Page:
Apart from that then, things were going fine. But what a contrast when the sides returned. Suddenly it was the Bantams asking the questions and Birmingham unable to get past halfway, content to thump the ball upfield and relieve the pressure for a few seconds.

With McCall at the hub of operations and Lee Sharpe and Juanjo supplying some width, City poured forward in droves. Birmingham's threat had totally evaporated.

But with the amount of possession they were now enjoying, the home side had to find another goal - and they didn't. For all the frenzied approach work and cavalry charges, clear-cut chances were at a premium.

Cadamarteri got in some good positions but let himself down with his first touch at times while the packed defence always seemed to get something in the way to prevent a clean shot at Vaesen.

And eight minutes from time, their fourth March defeat was sealed after a terrible blunder by Jacobs.

Trying to steer the ball back to Combe, the left back got in a tangle and the pass dribbled into no man's land where Horsfield accepted it gratefully and clipped a shot inside City's right-hand post.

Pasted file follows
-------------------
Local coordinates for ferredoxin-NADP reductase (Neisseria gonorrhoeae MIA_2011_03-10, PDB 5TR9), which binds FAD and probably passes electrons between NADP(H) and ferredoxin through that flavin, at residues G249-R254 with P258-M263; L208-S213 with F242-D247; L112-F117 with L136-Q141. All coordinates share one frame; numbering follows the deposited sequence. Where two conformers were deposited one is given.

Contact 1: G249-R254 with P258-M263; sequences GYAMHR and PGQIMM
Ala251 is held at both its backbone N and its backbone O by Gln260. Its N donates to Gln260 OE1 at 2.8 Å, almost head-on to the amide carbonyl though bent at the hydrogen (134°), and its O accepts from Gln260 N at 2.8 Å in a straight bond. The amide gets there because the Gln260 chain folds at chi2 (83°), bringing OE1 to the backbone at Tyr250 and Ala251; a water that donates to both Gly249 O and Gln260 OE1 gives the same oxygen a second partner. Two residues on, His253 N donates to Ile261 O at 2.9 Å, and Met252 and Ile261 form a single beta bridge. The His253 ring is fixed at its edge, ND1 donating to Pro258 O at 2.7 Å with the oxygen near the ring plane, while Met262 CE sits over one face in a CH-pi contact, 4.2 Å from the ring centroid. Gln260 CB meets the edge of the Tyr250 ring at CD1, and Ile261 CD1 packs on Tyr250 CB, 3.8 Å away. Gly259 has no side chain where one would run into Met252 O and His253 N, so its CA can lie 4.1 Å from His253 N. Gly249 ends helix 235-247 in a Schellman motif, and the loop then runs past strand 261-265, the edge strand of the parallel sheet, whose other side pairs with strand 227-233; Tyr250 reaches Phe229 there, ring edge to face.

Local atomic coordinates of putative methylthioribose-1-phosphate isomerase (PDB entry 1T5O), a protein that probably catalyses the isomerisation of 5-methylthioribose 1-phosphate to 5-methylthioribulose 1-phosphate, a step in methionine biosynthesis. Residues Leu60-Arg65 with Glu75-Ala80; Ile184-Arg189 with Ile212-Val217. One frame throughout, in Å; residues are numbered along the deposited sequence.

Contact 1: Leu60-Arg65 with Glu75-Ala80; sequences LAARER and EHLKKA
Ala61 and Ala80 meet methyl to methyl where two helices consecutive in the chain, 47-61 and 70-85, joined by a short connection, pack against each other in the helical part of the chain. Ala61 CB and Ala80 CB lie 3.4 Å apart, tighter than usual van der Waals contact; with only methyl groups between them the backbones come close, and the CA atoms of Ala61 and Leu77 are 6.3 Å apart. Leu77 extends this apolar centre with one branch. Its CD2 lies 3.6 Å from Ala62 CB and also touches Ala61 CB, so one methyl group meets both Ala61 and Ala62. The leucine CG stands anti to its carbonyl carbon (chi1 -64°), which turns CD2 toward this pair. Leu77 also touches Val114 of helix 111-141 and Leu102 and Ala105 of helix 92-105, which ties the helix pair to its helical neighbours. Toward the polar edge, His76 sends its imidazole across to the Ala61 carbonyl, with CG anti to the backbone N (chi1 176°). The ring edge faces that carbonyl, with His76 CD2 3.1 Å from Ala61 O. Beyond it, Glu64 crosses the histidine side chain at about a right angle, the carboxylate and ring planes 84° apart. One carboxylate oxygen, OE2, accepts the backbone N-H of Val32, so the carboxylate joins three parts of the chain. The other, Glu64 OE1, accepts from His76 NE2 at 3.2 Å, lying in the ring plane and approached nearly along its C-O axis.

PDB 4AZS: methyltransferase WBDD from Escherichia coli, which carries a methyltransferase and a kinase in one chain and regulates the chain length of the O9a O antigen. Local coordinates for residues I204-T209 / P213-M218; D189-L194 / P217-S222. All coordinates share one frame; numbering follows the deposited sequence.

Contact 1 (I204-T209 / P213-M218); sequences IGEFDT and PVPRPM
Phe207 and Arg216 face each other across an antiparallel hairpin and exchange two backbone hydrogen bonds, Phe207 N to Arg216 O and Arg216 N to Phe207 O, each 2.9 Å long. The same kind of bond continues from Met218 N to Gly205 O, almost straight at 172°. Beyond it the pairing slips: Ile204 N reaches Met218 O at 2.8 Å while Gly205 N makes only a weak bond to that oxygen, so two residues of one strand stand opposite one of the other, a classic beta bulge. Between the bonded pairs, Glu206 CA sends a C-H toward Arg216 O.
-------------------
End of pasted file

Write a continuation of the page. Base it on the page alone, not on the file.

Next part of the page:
Jacobs immediately held up his hand to his manager but the damage was done - although however big the mistake, it surely did not warrant the abuse dished out to the club's longest-serving player every time he touched the ball from then on.

Thankfully Valley Parade's surface can now breathe easy for a week and a half until Crewe's visit on the 23rd. The same cannot be said for City, who put their bodies on the line twice before then, starting with that critical date in south Yorkshire.